NSW Police Pursuits Surge by Over 70 Percent in Eight Years

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Seven teenagers were charged with offences ranging from car theft to police pursuit early on Monday, as NSW police attempted to stop three vehicles close to the NSW town of Woy Woy at 2.30 am, as these were suspected to be reportedly stolen from suburbs around the Central Coast.

One vehicle, a BMW, rammed into a police car, prior to its two occupants being arrested, while a Mercedes took off in the direction of Sydney, reaching speeds of up to 160 kilometres as it did, and the 17-year-old driver came to a stop in the Sydney suburb of Toongabbie at 4 am.

The offenders, six males and one female, were between 15 and 17. The driver of the Mercedes that made its way to the Greater Sydney region has been charged with a truckload of offences, including police pursuit, which involves continuing to attempt to evade police after they commence chase.

The police terminated the pursuit “a short time later due to the manner of driving”, which sounds like the NSW Police Force has a policy that dissuades pursuits. 

But the truth is that while civilians are criminalised for taking part in pursuits, when it comes to police, it’s almost carte blanche.

And the latest police statistics reveal that over the eight years to June 2023, NSW police pursuits increased by 71 percent. This translated to up from 2,195 in 2015-16 to 3,762 police pursuits over the financial year 2022-23, and of those only 31 percent, or 1,192 chases were terminated early.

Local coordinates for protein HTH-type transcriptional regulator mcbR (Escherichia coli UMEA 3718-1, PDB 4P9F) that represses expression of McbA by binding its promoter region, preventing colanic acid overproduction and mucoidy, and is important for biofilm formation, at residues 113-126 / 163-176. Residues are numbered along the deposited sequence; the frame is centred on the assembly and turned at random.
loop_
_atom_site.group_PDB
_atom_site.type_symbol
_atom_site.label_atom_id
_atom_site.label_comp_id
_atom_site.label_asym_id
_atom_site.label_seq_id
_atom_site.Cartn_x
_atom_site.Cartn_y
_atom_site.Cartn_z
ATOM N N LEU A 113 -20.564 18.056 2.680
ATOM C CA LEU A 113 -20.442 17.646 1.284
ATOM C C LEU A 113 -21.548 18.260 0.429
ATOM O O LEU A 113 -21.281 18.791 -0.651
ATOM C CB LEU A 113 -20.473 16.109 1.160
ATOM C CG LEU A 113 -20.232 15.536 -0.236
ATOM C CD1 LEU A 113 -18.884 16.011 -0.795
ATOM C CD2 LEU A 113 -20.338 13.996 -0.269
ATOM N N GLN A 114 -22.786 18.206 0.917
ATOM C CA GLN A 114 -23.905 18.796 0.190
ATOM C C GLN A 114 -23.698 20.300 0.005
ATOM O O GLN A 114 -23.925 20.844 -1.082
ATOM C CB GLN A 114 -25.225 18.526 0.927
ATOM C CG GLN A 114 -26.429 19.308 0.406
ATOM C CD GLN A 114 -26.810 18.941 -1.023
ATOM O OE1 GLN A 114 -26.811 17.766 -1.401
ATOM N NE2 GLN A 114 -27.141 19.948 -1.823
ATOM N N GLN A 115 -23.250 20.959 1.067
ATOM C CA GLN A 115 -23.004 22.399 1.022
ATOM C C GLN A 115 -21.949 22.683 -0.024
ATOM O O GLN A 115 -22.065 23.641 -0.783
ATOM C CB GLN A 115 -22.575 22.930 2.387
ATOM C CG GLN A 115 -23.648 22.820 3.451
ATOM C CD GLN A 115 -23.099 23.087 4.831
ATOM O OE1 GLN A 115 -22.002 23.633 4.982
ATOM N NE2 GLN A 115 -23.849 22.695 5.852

Police pursuits rising

The NSW Police Force Annual Report 2022-23 outlines that 203 of the pursuits that weren’t aborted, or close to 8 percent of them, resulted in collision, whilst 72 injuries resulted from the overall pursuits, and six people were killed as a result of a police high-speed chase over those 12 months.

Three hundred and ninety-eight police chases were undertaken for criminal reasons, or 10 percent of the total, while the vast majority, 1,817 pursuits or 48 percent, were for traffic matters, which means there are high-speed chases initiated over less serious matters that don’t warrant them.

An example of how this can play out was seen when NSW police officer Harry Little slammed into 68-year-old Gai Viera’s car in September 2019, leaving her in a coma and with livelong injuries, as he was attempting to pursue a Volkswagen containing a driver believed to be using their mobile phone.

Pursuits for stolen vehicles, 966, and those that involve not stopping for a random breath test, 940, aren’t categorised as criminal or traffic matters, and its questionable whether chasing potential drunk drivers at high speed or trying to secure stolen cars is worth endangering lives.

Redfern Legal Centre senior lawyer Samantha Lee told Sydney Criminal Lawyers in 2018, when this issue was receiving heighted attention after the Viera accident, that “the continued reliance on lethal pursuits by NSW police is both unjustified and out-of-step with best practice”.

Police pursuit (Skye’s Law)

Both civilian and law enforcement participation in pursuits has been a recurring issue for NSW parliament for more than a decade, yet while legislators have enacted new laws to prevent dangers caused by civilians trying to evade police, they’ve done little to curb police officers’ need for speed.

Section 51B of the Crimes Act 1900 (NSW) contains the offence of police pursuit, and it involves a person “who knows, ought reasonably to know or has reasonable grounds to suspect” that police are in pursuit, not stopping, but rather driving “recklessly or at a speed” or in a dangerous manner.

This crime can see a first-time offender sentenced to up to 3 years prison time, or a second or subsequent offender being sentenced to up to 5 years in gaol.